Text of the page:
Punk Never Dies: An Introduction to the Meta Genre

Punk Never Dies: An Introduction to the Meta Genre

WorldCraft Club
WorldCraft Club
Punk Never Dies: An Introduction to the Meta Genre

We’ve all heard about the genres of cyberpunk and steampunk at some point before. Some of you may also be fans of solarpunk and teslapunk, but did you know there are also the likes of dieselpunk, biopunk, and stonepunk? What’s with all of these “punks?!” Well, in this series we are going to take a look at most of these interesting genres and what makes them unique, fun, and worth considering making one of your worlds in. 

Now, this first installment is going to be a quick dive in introducing the different flavors of “punk.” Later, we’ll devote individual blogs to take a closer look at each as well as some others that aren’t mentioned here (either due to being pretty similar to another “punk” or me just forgetting to list it here, there’s quite a few!). 

Now even though each of these has their own hooks and quirks, there are a couple of themes that they share. One is that they usually focus a particular technological advancement and extrapolate it liberally into society. The technology is applied into everyday life and typically exceeds the quality of living past its source material or is otherwise the engine of adaptation for a civilization to survive and thrive. This element is so tied to the genres, our list of most of the big ones used, sort of make a time-line:

  • Stonepunk: 
    • Stone age technology allows cavemen to live like modern people.
  • Sandalpunk: 
    • Ancient Greek, Roman, and Egyptian civilizations discovering mystical or alien technologies.
  • Dungeonpunk
    • Usually in a mystical medieval or pure fantasy setting, technology runs on magic. You will probably see things like magical power armor and airships fueled by big glowing crystals.
  • Oceanpunk:
    • Technology and society revolve around surviving at sea. Sometimes called Piratepunk. While flotillas and floating villages aren’t strictly bound to the 1700s (see “Waterworld”), I’m sticking this one here on the time-line.
  • Steampunk
    • Advanced steam engines and clockwork elevate Victorian Era society.
  • Dieselpunk
    • 1920s-1940s designs create the aesthetic of bombastic Pulp and Noir adventures. The Nazis may have mechs.
  • Atompunk
    • Mastery of the atom and nuclear power couple with the 1950s “red scare” propaganda and irradiated mutants.
  • Formicapunk
    • Also called “Cassette Futurism,” the technology and fashion of the 1960s-1990s bring its own flavor of retro futurism.
  • Gothic Punk
    • The world is just like modern day, but it’s run by goths – typically vampires.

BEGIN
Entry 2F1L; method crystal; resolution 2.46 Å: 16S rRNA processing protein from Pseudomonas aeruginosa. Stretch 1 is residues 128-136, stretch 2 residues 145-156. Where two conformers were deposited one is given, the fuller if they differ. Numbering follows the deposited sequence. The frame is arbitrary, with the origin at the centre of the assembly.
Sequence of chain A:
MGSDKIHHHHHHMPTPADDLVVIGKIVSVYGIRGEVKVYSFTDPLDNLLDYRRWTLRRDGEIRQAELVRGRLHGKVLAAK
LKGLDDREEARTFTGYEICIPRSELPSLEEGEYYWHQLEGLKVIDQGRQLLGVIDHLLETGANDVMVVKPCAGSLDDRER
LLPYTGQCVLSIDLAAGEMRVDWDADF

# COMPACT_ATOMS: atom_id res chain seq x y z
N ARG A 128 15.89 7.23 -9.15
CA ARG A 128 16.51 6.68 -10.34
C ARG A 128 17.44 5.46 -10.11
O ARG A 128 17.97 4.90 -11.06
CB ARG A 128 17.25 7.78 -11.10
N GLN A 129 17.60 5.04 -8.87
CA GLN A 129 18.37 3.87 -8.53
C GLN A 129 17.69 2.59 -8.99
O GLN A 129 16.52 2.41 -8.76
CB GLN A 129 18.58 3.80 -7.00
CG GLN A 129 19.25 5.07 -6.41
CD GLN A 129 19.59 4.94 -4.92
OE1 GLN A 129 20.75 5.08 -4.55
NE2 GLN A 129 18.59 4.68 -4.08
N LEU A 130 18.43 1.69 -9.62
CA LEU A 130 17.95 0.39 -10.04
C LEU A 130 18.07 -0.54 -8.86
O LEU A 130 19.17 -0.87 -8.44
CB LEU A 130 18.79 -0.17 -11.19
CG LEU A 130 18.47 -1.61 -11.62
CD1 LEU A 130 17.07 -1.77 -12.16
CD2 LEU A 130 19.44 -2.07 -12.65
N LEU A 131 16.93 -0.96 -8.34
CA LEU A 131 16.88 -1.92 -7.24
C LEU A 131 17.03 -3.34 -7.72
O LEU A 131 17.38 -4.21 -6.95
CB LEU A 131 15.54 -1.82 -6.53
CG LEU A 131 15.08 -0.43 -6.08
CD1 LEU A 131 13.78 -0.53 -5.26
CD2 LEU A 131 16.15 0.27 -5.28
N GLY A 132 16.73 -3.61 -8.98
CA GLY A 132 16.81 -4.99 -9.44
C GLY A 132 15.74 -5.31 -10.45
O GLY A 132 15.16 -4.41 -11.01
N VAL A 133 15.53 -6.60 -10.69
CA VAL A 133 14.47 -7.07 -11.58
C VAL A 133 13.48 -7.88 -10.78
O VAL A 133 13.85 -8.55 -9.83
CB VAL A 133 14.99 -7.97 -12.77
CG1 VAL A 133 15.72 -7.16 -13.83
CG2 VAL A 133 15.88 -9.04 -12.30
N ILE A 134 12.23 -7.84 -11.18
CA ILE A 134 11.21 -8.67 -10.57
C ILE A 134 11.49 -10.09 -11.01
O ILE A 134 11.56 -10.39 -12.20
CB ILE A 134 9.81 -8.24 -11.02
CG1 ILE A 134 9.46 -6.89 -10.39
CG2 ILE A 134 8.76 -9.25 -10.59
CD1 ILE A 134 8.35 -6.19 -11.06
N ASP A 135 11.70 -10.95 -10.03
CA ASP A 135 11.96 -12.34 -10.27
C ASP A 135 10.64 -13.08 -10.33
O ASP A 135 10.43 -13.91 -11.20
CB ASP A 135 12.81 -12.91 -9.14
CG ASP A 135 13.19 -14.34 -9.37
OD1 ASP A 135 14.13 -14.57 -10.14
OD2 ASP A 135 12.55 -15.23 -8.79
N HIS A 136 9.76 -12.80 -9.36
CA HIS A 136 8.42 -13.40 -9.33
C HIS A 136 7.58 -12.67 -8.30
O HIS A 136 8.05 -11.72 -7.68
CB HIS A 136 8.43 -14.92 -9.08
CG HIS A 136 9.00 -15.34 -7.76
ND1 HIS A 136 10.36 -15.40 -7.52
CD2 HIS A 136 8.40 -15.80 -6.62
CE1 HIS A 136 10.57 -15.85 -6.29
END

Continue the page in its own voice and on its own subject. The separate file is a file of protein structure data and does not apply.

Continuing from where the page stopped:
• Solarpunk
    • In a world where nearly everything is eco-friendly and self sustaining, this genre is naturally not as dark and pessimistic as some of the others on this list.
  • Cyberpunk
    • Dark, gritty, neon lit, corporate controlled future. The common sight of cybernetic prosthetics blur man from machine.
  • Biopunk
    • Synthesis of different organisms, bio-modification, and mutations usually have this one take place in the future or in another world. Also, stuff like weapons and ships are living things.
  • The Apunkalypse
    • When civilization crumbles, lawless gangs of punks inherit the world. This subgenre is less about a niche technological identity and more about the return to a tribal society after a global disaster. 

The other big shared theme is the way society and social issues are explored. The stories within these worlds usually have a protagonist that finds themselves in opposition to a large, controlling power that has rooted themselves in society. Most of the time, this power or corporation has capitalized on the fantastic technological advancements that define the genre, and may have been the reason that technology is so prevalent. Although, the protagonist finds out that the power is taking advantage of their position and it is up to the protagonist to rise up and fight against the corruption. The very essence of the word that is included in the names of these genres. The protagonist is the “punk” fighting against the system.

As this series continues we will be discovering what makes these genres unique from one another in more depth and what others have sprung from these and more. One thing is for certain, as long as there are stories like these, punk will never die.

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